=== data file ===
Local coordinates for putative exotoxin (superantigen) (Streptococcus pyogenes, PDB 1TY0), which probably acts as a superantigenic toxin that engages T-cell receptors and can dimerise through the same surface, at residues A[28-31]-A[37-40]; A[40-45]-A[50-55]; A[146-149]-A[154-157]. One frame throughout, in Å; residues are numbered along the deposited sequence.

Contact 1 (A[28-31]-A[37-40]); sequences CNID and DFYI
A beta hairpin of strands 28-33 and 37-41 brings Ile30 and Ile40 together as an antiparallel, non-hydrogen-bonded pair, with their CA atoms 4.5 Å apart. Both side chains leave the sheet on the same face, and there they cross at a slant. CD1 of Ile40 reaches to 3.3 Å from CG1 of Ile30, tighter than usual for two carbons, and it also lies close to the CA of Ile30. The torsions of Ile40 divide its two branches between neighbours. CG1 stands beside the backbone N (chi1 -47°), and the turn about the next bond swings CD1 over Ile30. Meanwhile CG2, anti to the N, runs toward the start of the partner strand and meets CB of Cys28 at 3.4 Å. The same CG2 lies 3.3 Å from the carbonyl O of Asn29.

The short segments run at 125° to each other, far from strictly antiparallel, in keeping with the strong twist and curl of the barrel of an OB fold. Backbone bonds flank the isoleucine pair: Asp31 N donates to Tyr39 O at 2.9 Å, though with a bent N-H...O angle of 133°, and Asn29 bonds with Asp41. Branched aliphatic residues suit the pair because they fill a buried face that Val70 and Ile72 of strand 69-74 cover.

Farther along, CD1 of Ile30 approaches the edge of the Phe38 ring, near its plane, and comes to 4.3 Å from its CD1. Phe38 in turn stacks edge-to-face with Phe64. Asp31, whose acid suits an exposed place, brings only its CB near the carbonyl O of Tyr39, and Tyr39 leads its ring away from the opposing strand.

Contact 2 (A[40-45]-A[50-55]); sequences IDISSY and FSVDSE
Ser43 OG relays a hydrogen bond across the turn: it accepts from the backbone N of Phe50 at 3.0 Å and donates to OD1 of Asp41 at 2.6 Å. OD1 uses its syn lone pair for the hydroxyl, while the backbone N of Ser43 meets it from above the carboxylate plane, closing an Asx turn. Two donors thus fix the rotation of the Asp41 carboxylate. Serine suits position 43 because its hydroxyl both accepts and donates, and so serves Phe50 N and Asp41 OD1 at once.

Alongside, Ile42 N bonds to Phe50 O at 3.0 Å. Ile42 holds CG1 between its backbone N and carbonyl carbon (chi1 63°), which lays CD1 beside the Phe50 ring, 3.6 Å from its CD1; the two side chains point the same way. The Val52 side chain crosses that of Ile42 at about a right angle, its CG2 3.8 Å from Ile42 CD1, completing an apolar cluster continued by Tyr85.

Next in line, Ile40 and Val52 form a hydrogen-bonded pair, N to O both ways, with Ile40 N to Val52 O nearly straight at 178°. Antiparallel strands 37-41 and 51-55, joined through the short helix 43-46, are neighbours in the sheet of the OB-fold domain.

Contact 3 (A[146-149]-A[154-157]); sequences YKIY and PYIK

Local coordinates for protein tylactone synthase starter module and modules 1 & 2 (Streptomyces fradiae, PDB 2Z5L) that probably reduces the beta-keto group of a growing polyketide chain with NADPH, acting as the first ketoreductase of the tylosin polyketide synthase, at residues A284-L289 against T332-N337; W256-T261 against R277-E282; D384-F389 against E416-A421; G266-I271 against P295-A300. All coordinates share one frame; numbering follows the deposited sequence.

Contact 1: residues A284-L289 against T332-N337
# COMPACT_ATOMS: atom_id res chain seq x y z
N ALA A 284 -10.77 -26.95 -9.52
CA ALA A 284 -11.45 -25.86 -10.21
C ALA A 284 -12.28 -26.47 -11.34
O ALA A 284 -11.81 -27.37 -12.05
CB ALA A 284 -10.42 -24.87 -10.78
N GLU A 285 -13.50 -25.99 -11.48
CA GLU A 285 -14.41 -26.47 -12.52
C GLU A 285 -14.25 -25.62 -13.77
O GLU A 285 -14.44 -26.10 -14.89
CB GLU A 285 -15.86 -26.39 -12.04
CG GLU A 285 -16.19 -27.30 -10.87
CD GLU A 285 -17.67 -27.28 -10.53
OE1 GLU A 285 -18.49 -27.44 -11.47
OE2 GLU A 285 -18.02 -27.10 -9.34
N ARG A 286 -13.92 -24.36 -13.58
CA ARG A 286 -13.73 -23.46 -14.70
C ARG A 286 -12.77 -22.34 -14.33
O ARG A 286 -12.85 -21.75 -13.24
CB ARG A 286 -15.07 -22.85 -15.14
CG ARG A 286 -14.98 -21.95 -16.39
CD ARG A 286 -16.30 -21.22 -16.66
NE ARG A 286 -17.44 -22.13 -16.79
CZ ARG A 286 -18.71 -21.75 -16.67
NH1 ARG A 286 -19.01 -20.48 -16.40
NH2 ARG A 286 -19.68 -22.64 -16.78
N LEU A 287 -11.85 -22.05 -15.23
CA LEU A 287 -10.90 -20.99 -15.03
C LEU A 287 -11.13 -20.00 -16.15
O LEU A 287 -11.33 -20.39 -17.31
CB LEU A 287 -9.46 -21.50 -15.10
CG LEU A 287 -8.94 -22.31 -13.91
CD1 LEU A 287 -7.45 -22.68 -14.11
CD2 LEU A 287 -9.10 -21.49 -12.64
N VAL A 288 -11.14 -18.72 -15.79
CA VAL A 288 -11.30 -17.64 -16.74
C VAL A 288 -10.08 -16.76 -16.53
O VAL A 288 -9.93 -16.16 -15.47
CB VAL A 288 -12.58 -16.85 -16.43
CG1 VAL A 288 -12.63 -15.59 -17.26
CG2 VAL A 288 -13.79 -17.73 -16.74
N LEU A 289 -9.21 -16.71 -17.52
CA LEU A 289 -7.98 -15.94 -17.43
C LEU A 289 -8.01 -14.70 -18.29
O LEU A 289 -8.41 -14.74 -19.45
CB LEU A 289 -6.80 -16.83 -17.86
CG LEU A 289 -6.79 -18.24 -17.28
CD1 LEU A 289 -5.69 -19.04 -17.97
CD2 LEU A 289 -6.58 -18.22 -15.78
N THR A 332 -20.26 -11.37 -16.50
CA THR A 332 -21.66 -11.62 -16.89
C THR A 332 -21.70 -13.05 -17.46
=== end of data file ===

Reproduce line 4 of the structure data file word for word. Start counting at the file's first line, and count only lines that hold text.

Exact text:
The short segments run at 125° to each other, far from strictly antiparallel, in keeping with the strong twist and curl of the barrel of an OB fold. Backbone bonds flank the isoleucine pair: Asp31 N donates to Tyr39 O at 2.9 Å, though with a bent N-H...O angle of 133°, and Asn29 bonds with Asp41. Branched aliphatic residues suit the pair because they fill a buried face that Val70 and Ile72 of strand 69-74 cover.